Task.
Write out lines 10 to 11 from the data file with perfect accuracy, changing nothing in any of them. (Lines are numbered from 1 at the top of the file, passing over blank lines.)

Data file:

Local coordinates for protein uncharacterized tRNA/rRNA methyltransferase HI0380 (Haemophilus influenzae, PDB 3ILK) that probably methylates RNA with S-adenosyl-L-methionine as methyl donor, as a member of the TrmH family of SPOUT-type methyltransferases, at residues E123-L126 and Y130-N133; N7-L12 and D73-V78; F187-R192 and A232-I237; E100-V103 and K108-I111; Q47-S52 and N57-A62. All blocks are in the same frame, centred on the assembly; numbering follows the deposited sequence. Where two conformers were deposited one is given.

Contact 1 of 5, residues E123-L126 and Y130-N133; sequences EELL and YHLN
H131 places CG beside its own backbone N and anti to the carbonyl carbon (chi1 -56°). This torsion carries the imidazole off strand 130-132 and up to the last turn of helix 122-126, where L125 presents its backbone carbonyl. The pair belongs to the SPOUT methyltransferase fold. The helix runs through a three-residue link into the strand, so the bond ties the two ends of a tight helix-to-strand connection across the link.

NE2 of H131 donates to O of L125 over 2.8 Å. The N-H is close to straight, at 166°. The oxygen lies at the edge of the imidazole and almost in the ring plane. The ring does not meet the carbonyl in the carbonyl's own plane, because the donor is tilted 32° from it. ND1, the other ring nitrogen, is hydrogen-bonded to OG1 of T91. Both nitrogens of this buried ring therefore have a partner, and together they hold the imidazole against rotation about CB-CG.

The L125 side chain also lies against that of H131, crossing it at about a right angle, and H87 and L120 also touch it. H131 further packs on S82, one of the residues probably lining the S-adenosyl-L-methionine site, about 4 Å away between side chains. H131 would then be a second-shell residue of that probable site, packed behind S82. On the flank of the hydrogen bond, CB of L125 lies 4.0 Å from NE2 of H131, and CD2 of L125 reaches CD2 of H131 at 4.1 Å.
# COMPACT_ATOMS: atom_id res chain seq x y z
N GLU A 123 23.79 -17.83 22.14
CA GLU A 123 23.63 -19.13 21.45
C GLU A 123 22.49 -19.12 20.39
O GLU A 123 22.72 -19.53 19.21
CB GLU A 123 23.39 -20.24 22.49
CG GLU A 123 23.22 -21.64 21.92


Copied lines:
O GLU A 123 22.72 -19.53 19.21
CB GLU A 123 23.39 -20.24 22.49